Staphylococcus simulans Osteomyelitis of the Foot: A case report

by Al Kline, DPM1

The Foot and Ankle Online Journal 3 (1): 4

Staphylococcus simulans, a coagulase-negative pathogen is not commonly seen in the foot. The pathogen has been isolated in chronic osteomyelitis and infected internal fixation. This case describes a 65 year-old, diabetic male with recalcitrant osteomyelitis following partial metatarsal head resection. Staphylococcus simulans was the primary pathogen isolated. This may be the first reported case of Staphylococcus simulans osteomyelitis of the foot.

Key words : Osteomyelitis, Diabetic foot infection, Staphylococcus infection.

Accepted: December, 2009
Published: January, 2010

ISSN 1941-6806
doi: 10.3827/faoj.2010.0301.0004

Staphylococcus simulans is a common, coagulase-negative (CoNS) pathogen linked to animals, including cattle. [1] The pathogen is common in normal flora and is primarily acquired through contact with domestic animals. In animals, the pathogen has been isolated and implicated in a condition called “bumble foot”. [2,4] Bumble foot, or ulcerative pododermatitis, has been described in both rats and birds. [2,3,5] In humans, the pathogen has been isolated in intravascular and indwelling catheters and conditions including urinary tract infections, septicemia, conjunctivitis, and endocarditis. [1,6,7,8] In the past 15 years, the organism has been isolated in cases of osteomyelitis, prosthetic joint infections, and infected internal fixation devices. [1,7,8] The author has found no reported cases of Staphylococcus simulans osteomyelitis of the foot. This report describes a patient who presented with a draining wound after having a previous partial metatarsal resection for acute osteomyelitis.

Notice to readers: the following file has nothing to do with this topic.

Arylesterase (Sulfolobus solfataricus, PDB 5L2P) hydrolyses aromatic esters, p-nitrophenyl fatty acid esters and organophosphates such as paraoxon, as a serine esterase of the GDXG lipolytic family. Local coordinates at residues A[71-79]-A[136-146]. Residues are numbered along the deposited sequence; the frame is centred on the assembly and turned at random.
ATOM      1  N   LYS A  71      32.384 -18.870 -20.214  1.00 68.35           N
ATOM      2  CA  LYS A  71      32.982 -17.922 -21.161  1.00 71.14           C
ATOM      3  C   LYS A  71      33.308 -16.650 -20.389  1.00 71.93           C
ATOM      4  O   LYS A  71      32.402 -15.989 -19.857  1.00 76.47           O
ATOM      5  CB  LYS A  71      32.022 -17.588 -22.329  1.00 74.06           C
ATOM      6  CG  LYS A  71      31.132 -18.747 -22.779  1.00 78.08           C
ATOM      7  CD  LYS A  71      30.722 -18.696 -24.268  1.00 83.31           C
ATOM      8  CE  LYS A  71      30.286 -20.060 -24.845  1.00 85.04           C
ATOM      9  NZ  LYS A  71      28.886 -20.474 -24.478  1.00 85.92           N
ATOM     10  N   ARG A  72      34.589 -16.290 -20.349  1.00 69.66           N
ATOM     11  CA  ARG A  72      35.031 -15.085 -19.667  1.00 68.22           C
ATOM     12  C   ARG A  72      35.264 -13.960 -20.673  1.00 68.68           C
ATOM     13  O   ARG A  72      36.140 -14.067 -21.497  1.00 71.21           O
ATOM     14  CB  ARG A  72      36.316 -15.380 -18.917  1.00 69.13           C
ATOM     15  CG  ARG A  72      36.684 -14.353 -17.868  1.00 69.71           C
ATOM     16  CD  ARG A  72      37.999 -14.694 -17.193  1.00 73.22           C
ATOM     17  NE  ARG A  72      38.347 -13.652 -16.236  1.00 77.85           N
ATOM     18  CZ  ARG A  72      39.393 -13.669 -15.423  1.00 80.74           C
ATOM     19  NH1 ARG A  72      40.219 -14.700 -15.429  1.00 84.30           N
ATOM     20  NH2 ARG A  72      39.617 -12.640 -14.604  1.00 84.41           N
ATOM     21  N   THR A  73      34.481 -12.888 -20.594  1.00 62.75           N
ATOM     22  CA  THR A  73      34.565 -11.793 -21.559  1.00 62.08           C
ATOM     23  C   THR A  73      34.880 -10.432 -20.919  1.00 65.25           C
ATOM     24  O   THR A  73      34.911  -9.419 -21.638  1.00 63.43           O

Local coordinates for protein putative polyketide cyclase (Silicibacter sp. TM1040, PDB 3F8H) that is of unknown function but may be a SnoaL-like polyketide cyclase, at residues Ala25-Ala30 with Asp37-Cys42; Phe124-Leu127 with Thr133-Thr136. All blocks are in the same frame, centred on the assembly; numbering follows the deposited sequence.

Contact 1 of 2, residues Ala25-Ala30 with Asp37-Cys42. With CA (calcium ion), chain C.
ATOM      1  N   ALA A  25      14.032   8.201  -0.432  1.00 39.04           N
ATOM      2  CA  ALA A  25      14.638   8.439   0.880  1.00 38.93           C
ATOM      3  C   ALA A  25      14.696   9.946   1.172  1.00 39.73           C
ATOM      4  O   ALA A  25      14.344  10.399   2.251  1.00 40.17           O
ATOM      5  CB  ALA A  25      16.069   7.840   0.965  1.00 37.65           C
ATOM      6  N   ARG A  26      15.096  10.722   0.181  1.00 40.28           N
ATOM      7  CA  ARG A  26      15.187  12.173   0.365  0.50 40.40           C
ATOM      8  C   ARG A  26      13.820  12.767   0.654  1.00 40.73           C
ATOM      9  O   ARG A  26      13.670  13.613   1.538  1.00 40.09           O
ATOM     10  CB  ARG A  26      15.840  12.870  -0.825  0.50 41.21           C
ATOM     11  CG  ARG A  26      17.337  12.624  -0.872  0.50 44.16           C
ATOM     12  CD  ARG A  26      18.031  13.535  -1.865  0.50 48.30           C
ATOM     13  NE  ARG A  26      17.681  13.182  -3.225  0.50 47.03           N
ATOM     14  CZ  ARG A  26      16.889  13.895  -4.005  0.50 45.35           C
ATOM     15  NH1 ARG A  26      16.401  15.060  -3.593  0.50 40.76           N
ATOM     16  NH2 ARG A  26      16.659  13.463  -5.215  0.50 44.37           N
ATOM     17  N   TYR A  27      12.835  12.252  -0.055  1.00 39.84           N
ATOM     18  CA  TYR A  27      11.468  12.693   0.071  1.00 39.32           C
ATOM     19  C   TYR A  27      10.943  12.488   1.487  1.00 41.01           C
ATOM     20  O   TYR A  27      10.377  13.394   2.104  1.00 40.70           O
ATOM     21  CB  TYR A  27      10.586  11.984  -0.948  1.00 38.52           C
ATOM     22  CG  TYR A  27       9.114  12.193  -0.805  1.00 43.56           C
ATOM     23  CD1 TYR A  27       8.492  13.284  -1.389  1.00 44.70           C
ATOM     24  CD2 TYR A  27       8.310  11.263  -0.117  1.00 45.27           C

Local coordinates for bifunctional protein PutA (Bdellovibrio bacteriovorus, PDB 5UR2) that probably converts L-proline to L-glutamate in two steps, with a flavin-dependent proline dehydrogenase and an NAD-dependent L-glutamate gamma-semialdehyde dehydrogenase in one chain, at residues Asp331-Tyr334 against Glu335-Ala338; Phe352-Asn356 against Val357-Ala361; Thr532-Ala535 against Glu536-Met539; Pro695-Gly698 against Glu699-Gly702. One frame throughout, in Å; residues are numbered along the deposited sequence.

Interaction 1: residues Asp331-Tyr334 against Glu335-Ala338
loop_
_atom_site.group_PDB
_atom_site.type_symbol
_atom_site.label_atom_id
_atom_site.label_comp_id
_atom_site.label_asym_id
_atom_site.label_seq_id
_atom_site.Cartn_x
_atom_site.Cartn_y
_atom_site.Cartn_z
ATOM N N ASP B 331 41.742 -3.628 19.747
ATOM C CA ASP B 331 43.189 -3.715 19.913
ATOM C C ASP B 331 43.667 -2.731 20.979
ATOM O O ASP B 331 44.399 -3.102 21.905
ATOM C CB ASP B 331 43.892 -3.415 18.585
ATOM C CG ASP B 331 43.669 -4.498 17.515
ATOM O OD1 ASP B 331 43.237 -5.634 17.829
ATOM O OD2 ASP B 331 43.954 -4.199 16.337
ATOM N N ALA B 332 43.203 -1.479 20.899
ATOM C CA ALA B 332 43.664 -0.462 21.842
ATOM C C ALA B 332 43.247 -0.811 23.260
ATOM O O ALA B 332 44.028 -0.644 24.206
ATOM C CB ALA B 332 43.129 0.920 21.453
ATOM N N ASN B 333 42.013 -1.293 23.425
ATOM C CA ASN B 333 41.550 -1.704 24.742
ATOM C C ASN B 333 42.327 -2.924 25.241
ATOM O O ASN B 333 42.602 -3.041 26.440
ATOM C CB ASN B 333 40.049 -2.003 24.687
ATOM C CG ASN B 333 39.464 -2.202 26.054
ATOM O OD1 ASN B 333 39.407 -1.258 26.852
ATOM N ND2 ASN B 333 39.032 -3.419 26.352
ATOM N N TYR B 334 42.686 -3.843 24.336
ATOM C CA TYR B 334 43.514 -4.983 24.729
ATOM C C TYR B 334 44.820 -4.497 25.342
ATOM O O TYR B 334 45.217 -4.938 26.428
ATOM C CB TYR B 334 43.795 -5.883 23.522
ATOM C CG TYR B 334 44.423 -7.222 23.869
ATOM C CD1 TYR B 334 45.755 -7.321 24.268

Case Report

A 65 year-old diabetic male presented to our office with a draining dorsal abscess of the right foot. In May 2006, he underwent a partial metatarsal resection of the 3rd right metatarsal by another podiatrist. Unfortunately, the area became infected. He states the surgery was performed through the ‘top of the foot’ and the ulcer was left to close on the bottom. He reports the dorsal incision, which was primarily closed, opened just days after surgery and began to drain. The plantar ulcer did not close. The patient reports he had a dog. It appeared that hair from the dog constantly adhered to his wound because of walking bare foot on the carpet. His treatment included antibiotic therapy and local wound care. He was on an oral Ciprofloxacin He continued on local wound care and oral antibiotics until he presented to our office in January, 2007. He has had a draining sinus for the past eight months. Radiographic evaluation revealed reactive bone changes to the base of the 3rd proximal phalanx consistent with recalcitrant osteomyelitis. (Fig. 1)

Figure 1  Radiographs of the foot revealed a previous metatarsal resection.  Reactive, osteolytic changes were seen of the 3rd proximal phalanx base consistent with chronic osteomyelitis.